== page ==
Choriocarcinoma cells increase the number of differentiating human cytotrophoblasts through an in vitro interaction

A. Hochberg, C. Sibley, M. Pixley, Y. Sadovsky, B. Strauss, I. Boime

Research output: Contribution to journalArticlepeer-review

28 Scopus citations

Abstract

The human placenta arises from the zygote through single cell intermediates called cytotrophoblasts that in turn give rise to a syncytium. In culture, mononucleated cytotrophoblasts exhibit little, if any, cell division but are converted to multinucleated cells. Choriocarcinoma, the malignant tumor of placenta trophoblast, comprises a mixed population of dividing cellular intermediates that resemble cytotrophoblasts but are less differentiated. Because the choriocarcinoma intermediates arise from dividing cells, the tumor may contain one or more cell types in abundance not present in the population of isolated placental cells. To study placental differentiation through cell-cell interaction, choriocarcinoma cell lines were co-cultured with placenta-derived cytotrophoblasts, and placental hormone biosynthesis, as a marker of differentiation was examined. We reasoned that intermediates formed by the tumor might interact with and complement those intermediates in the placenta-derived cytotrophoblast population. Co-culturing either the JAr or JEG choriocarcinoma cell lines with cytotrophoblasts elevated the synthesis of the chorionic gonadotropin α and β subunits 10-20 fold, and human placental lactogen 5-fold. The effect was specific for these trophoblast-derived cells, since comparable quantities of Chinese hamster ovary or HeLa cells did not affect the placental cytotrophoblast culture. Further experiments suggested that the source of enhanced synthesis was the cytotrophoblasts. We propose that an interaction between cytotrophoblasts and choriocarcinoma cells occurs, which results in an increased number of differentiating cytotrophoblasts. Such co-cultures may represent a model system for examining choriocarcinoma cell interaction with normal cells, a process known to occur in vivo. The data are also consistent with the hypothesis that the regulated chorionic gonadotropin production in the placenta is determined by interaction among trophoblast cells at different stages of differentiation.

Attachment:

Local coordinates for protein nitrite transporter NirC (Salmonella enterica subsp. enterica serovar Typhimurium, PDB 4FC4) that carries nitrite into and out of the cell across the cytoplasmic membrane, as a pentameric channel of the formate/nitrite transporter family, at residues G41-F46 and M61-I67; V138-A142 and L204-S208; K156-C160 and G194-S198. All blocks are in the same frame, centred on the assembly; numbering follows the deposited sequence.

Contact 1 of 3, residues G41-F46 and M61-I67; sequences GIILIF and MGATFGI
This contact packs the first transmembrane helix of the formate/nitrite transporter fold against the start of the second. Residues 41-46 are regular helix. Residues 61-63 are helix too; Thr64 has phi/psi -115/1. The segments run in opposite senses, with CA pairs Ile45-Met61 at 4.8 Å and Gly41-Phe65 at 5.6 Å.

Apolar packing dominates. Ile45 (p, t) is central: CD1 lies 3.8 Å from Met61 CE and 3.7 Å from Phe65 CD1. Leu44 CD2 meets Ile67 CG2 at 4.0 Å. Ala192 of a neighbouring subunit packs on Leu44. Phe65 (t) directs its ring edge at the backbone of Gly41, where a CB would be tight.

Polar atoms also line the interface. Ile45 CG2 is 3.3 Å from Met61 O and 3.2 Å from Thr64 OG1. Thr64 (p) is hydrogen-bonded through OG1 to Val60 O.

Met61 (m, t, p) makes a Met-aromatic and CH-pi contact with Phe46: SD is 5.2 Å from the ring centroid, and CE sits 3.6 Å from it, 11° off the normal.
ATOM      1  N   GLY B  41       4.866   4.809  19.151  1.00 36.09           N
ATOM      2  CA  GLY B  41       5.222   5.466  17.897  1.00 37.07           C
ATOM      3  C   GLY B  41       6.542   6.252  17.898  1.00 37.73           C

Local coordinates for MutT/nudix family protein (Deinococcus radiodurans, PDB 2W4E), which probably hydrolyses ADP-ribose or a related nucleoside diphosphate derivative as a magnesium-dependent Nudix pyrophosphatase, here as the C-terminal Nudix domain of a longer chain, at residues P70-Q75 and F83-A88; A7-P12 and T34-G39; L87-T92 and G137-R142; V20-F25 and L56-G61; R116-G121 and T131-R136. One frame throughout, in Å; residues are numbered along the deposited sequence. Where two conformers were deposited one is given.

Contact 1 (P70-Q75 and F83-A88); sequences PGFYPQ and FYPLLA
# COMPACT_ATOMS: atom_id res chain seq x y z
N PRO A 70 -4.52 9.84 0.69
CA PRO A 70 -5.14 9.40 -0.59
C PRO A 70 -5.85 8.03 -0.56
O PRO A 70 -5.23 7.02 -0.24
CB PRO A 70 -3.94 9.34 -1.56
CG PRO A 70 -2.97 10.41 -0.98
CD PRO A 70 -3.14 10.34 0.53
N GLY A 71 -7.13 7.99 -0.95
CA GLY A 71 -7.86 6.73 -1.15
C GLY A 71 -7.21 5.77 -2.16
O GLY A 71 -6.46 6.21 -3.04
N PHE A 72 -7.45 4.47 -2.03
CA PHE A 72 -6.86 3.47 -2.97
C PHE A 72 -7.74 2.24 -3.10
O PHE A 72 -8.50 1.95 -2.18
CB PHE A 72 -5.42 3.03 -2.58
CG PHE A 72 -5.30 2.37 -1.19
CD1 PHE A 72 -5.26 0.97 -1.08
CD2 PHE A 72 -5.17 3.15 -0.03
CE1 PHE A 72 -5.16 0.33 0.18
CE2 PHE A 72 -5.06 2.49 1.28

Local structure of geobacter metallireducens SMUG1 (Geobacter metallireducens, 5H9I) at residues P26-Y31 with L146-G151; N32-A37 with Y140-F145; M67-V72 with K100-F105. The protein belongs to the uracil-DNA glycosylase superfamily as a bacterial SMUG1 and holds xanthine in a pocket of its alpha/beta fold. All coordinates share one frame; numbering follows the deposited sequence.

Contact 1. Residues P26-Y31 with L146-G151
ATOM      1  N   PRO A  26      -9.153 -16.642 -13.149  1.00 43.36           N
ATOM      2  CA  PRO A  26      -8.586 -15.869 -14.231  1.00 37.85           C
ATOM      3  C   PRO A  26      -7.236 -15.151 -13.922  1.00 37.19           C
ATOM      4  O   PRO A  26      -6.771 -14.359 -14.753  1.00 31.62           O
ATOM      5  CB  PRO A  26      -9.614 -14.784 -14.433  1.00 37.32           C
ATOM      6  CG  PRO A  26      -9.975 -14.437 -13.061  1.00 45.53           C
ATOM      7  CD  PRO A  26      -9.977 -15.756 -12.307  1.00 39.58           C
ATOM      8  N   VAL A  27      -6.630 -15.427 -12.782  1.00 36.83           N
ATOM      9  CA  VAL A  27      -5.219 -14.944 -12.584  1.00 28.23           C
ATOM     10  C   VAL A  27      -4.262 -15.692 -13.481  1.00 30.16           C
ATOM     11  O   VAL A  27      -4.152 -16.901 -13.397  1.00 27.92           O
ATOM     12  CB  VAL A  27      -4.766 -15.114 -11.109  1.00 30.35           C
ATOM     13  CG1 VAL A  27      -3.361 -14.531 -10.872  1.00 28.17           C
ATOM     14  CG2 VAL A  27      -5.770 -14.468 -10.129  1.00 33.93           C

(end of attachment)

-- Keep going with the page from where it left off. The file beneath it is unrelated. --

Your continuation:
Original languageEnglish
Pages (from-to)8517-8522
Number of pages6
JournalJournal of Biological Chemistry
Volume266
Issue number13
StatePublished - 1991

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